It’s been an exceptional start to the 21st century for Piedmont’s Barolo producers. Michael Garner finds out what’s behind this unprecedented string of strong vintages and homes in on the producers and wines to seek out

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By the turn of this millennium, Barolo’s golden age was underway. From the second half of the 1990s, a span of successful vintages leading up until the most recent in bottle, 2010, was interrupted by only two consecutive harvests – 2002 and 2003 – which were sub-standard; the rest are classified in varying degrees between good and outstanding.

This is hardly typical: even as recently as the 1980s, an average of three or four good years per decade at best was the norm. With no historical precedent for such a favourable run, clearly some sort of explanation becomes necessary.

Changes in the field

Climate change is certainly a factor. Whether higher temperatures in recent years can be attributed to global warming or the cyclical nature of weather patterns remains uncertain. However, growers agree that the warmer weather has been a bonus as the Nebbiolo grape typically ripens in mid-October, and historically even later.

A more considered explanation points to a much improved approach to viticulture, particularly throughout the 1990s, from which growers are reaping the benefit. Better clonal selection; treating each vine individually rather than systematically; a general shift from the use of chemical treatments and fertilisers to more environmentally friendly farming methods; and finally widespread use of bunch thinning have combined with dramatic effect. Bunch thinning, in particular, has helped ripen fruit more quickly, though some argue that the practice promotes a surge in sugar levels for the harvest, with a corresponding drop in acid levels and little benefit for the phenolic maturity of the grapes.

Earlier ripening does, however, allow the crop to be harvested before the arrival of the unpredictable weather that hits the area around mid-October onwards. Growers recount how their fathers would be a bag of nerves leading up to harvest time, never knowing whether or not the grapes would ripen before the bad weather set in.

The green scene

With the recent UNESCO recognition of the area as a World Heritage site, the organics movement is gathering momentum. Chiara Boschis, who runs the historic E Pira & Figli with her brother Giorgio, maintains: ‘We’re creating a mini El Dorado. This was an area people couldn’t wait to get away from – now everyone wants to join us. Our future is definitely green.’

Cordero di Montezemolo, one of the few estates with a vineyard that surrounds its hilltop winery, will release the first vintage of certified organic Barolo shortly. Cavallotto, similarly blessed with wraparound vineyards, has been practising sustainable methods for decades – so far without seeking official recognition. Others are following. Yet such is the stigma attached to using synthetic treatments that some growers perhaps ‘protest too much’. There is less interest evident, for now, in biodynamic farming, although Ceretto, never a company to let the grass grow under its feet, is reputedly moving in that direction.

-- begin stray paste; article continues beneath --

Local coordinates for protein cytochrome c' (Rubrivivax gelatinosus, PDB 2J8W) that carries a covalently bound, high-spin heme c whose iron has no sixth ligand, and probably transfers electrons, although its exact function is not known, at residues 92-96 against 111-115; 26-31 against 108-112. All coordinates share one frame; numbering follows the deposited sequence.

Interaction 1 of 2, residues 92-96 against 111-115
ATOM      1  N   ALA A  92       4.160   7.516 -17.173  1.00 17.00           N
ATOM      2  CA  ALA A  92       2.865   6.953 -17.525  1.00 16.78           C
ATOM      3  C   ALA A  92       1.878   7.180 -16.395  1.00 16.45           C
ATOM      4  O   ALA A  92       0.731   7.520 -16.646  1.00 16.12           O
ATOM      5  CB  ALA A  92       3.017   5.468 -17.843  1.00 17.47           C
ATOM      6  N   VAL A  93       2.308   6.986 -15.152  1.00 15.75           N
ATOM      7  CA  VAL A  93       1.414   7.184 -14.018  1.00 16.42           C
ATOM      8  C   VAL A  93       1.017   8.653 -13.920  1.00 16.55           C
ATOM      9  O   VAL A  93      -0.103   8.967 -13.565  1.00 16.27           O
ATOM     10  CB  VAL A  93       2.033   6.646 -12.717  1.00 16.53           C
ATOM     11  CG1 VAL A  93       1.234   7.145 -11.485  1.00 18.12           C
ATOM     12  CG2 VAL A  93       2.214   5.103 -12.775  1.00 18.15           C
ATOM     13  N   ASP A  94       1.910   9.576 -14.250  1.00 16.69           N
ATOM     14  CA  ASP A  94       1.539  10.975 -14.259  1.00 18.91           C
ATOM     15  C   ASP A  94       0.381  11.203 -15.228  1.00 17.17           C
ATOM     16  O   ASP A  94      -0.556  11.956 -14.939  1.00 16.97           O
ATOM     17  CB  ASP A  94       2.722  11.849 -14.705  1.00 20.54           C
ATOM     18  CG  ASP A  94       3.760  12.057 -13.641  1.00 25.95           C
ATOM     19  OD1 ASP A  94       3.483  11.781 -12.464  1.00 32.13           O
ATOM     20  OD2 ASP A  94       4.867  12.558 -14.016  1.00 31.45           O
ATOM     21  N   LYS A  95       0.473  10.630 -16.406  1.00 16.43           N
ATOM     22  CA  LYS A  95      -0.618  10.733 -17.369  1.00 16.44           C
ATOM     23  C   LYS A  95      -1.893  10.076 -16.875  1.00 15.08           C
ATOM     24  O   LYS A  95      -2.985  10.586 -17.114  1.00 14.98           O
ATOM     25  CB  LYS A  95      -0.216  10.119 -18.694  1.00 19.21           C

The third major factor is a much more careful approach to cellar practices. Improved hygiene was undoubtedly a necessary step, as was the use of better-maintained and cleaner wood, whether large or small barrels (the recent trend is back towards the former). Fermentation practices are better researched, though there is plenty of variation – from fermenting in opentopped wooden vats (as still practised at Giuseppe Rinaldi for its Brunate Barolo) through to batteries of gleaming stainless steel fermenters of all shapes and sizes – allowing producers ample scope for freedom of expression.

This gives Barolo today a broad spectrum of styles, ranging from a bright, pale garnet to a much deeper and darker, ruby-toned colour; from intense and ethereal to richer and more powerful aromas; and from medium to full body. A structure based on high levels of acid, tannin and alcohol remains constant.

Nature or nurture?

Combine these three factors and the onset of a golden age makes a lot more sense. The region is already basking in a newfound sense of self-confidence: production has doubled over the past 25 years thanks to rising demand. Growers have built on that success and Barolo has a far more commercial, approachable style than ever before. But anomalies remain. Where once warmer years were the most successful, nowadays cooler vintages seem to produce the truly classic wines. Barolo never fails to surprise. Perhaps it’s simply that producers have learned how to cope with trickier vintages.

My following vintage guide to 2000-2010 provides a ‘rule of thumb’ of which wines to drink and when.

Michael Garner has specialised in Italian wine for more than 25 years as an importer, author and educator

Written by Michael Garner

  1. 1. Introduction
  2. 2. The Barolo producers you can rely on
  3. 3. Barolo vintage guide: 2000-2010
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